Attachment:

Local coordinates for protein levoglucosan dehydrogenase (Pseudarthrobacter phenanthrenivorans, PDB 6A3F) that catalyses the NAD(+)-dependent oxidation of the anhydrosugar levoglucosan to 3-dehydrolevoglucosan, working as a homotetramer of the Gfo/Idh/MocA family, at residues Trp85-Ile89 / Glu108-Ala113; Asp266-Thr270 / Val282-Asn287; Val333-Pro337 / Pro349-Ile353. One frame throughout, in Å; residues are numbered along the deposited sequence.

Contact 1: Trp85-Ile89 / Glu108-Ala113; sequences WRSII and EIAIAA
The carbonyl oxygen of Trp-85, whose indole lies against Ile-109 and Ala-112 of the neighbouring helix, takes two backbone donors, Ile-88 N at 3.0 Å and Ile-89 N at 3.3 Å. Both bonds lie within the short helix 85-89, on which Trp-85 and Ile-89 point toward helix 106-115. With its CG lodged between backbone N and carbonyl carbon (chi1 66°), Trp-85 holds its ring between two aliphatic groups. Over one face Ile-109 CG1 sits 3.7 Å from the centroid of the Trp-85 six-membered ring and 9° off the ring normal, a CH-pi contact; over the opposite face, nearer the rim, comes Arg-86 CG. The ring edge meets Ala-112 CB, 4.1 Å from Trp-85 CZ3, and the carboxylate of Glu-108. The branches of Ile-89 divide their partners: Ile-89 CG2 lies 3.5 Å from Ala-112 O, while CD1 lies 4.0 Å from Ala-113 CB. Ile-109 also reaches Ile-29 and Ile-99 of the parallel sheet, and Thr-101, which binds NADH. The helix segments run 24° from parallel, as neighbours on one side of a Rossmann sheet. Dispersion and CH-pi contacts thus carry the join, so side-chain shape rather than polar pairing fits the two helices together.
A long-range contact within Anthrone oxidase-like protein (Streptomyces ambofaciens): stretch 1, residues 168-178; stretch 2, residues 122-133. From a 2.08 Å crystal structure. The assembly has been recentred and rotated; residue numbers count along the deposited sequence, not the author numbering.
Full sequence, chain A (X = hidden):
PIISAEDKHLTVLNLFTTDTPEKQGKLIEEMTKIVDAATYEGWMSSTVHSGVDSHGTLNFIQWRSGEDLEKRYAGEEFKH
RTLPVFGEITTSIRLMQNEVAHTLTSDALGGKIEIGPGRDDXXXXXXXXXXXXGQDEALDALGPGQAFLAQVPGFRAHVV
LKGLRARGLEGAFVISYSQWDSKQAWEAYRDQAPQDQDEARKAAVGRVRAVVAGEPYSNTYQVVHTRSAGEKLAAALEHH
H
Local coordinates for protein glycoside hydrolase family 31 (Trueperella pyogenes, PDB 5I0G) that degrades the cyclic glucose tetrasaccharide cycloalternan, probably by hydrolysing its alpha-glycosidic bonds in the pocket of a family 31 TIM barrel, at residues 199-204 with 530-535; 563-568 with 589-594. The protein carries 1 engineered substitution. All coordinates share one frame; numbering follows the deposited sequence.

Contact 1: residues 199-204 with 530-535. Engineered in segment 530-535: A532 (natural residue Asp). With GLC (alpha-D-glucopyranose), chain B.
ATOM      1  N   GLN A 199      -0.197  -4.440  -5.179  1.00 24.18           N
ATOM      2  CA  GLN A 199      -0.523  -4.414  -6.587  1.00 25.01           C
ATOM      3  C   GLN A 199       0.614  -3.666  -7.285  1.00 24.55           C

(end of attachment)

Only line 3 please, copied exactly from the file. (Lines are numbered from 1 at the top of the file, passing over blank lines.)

The carbonyl oxygen of Trp-85, whose indole lies against Ile-109 and Ala-112 of the neighbouring helix, takes two backbone donors, Ile-88 N at 3.0 Å and Ile-89 N at 3.3 Å. Both bonds lie within the short helix 85-89, on which Trp-85 and Ile-89 point toward helix 106-115. With its CG lodged between backbone N and carbonyl carbon (chi1 66°), Trp-85 holds its ring between two aliphatic groups. Over one face Ile-109 CG1 sits 3.7 Å from the centroid of the Trp-85 six-membered ring and 9° off the ring normal, a CH-pi contact; over the opposite face, nearer the rim, comes Arg-86 CG. The ring edge meets Ala-112 CB, 4.1 Å from Trp-85 CZ3, and the carboxylate of Glu-108. The branches of Ile-89 divide their partners: Ile-89 CG2 lies 3.5 Å from Ala-112 O, while CD1 lies 4.0 Å from Ala-113 CB. Ile-109 also reaches Ile-29 and Ile-99 of the parallel sheet, and Thr-101, which binds NADH. The helix segments run 24° from parallel, as neighbours on one side of a Rossmann sheet. Dispersion and CH-pi contacts thus carry the join, so side-chain shape rather than polar pairing fits the two helices together.